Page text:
HomeUnited NationsUkrainians suffer Russia-imposed ‘violence, intimidation, and coercion’

Ukrainians suffer Russia-imposed ‘violence, intimidation, and coercion’

After Ukraine reclaimed territories previously held by Russia, many of these violations ceased. However, some residents deemed to be collaborators have suffered a backlash, he continued. “The imposition of the Russian Federation’s legal and administrative systems has resulted in people in Crimea being charged and convicted, sometimes retroactively, for acts that are not crimes under Ukrainian law,” Mr. Turk said.

Ten years of occupation in Crimea

He also noted the conscription of men in Crimea, forced to fight against their own country.  “History has shown us that the legacy of occupation is painful, complex and long-lasting,” he added, encouraging Ukraine to adopt a comprehensive approach to accountability, based on broad and inclusive consultations. “They have actively encouraged people to inform on one another, breeding fear and distrust between neighbors and friends,” he added.“It is time to put an end to this war and occupation and to commence healing the deep wounds and painful divisions they have caused,” the UN High Commissioner for Human Rights underscored.

Generalized impunity

More than 10,500 civilians have been killed, more than 20,000 injured over the past two years of “immense suffering, bloodshed, loss and grief”, the UN rights chief reminded, noting that actual figures are likely to be “significantly higher”.  Holding Russian citizenship is increasingly necessary to access vital services, social security, and employment, Volker Türk noted, saying also that people in the occupied territory were pressured to vote in Russian elections.He highlighted the plight of prisoners of war and Russia’s ongoing abuses: “My Office has recorded allegations of the executions of at least 32 captured Ukrainian PoWs in twelve separate incidents”.In an atmosphere of “generalized impunity” those actions have created “a pervasive climate of fear, which has allowed the Russian Federation to solidify its control”.“Russian occupying authorities have quashed peaceful protests, restricted free expression, imposed strict controls over residents’ movements, and pillaged homes and businesses”, he said.Targeting of individuals deemed “pro-Ukrainian” and posing security risks have expanded while Russia has closed down Ukrainian internet providers, mobile networks, TV, and radio, rerouting communications through Russian networks.[embedded content]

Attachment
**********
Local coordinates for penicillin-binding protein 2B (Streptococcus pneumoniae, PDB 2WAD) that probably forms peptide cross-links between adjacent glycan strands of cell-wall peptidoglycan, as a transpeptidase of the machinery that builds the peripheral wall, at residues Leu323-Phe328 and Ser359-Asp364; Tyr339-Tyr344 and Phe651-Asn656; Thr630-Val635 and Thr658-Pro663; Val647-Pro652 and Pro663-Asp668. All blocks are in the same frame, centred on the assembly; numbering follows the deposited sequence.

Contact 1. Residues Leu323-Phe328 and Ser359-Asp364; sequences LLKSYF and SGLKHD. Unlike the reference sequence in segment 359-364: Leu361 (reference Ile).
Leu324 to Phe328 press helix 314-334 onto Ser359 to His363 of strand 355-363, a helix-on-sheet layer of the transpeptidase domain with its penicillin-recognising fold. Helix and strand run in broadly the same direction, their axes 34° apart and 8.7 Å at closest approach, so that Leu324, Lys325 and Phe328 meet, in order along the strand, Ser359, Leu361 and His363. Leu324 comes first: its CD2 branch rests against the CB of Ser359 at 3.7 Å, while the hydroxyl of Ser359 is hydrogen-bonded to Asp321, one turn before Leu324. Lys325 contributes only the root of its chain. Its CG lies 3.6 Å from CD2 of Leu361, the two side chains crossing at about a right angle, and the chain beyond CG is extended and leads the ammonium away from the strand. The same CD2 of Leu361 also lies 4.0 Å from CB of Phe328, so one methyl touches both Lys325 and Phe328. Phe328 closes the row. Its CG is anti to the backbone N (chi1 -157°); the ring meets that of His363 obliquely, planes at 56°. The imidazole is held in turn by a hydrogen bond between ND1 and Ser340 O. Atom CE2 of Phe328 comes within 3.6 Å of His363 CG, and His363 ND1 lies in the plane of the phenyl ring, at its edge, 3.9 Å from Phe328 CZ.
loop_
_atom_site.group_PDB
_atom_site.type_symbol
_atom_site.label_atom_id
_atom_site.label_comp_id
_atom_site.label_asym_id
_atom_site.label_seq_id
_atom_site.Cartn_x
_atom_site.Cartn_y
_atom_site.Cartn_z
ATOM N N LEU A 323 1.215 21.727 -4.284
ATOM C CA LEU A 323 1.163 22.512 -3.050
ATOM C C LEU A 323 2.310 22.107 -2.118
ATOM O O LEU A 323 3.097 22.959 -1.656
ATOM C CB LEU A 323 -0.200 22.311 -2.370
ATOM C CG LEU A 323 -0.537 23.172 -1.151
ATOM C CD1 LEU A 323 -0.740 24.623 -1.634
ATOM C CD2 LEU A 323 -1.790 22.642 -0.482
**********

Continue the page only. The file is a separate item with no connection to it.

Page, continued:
Collaborators facing reprisals

The rights violations began 10 years ago with the occupation of Crimea by Russian forces, he reminded citing a recent report by the UN Human Rights Office (OHCHR).Others have been convicted for actions permissible under international humanitarian law when compelled by an occupying power. Additionally, instances of torture, arbitrary detention, and infringements on fair trial rights were documented by OHCHR against some accused of collaboration.Russian armed forces, the Human Rights Commissioner said, have committed widespread violations of international human rights and humanitarian law, including unlawful killings, torture, enforced disappearances, and arbitrary detention in occupied areas.

‘Commence healing’

Some have been prosecuted for performing routine tasks in their communities during the occupation, often under pressure or coercion, said Mr. Türk. Over two years since the invasion began, “harrowing stories of human suffering” unfold in the country every day, High Commissioner Türk told the UN Human Rights Council via a video statement, expressing concern that “the world has grown numb to this crisis”.“The tragedy in Ukraine has gone on for too long. I call – again – on the Russian Federation to cease its armed attack,” Mr. Türk said, imploring the Russian authorities to take immediate action to conduct investigations into each allegation of execution of PoWs, and to take steps to end their torture and ill-treatment. 

HRC55 | UN human rights chief Volker Türk reports “harrowing human suffering” in Ukraine The occupation has expanded to parts of Donetsk, Kherson, Luhansk, and Zaporizhzhia regions since the February 2022 invasion.


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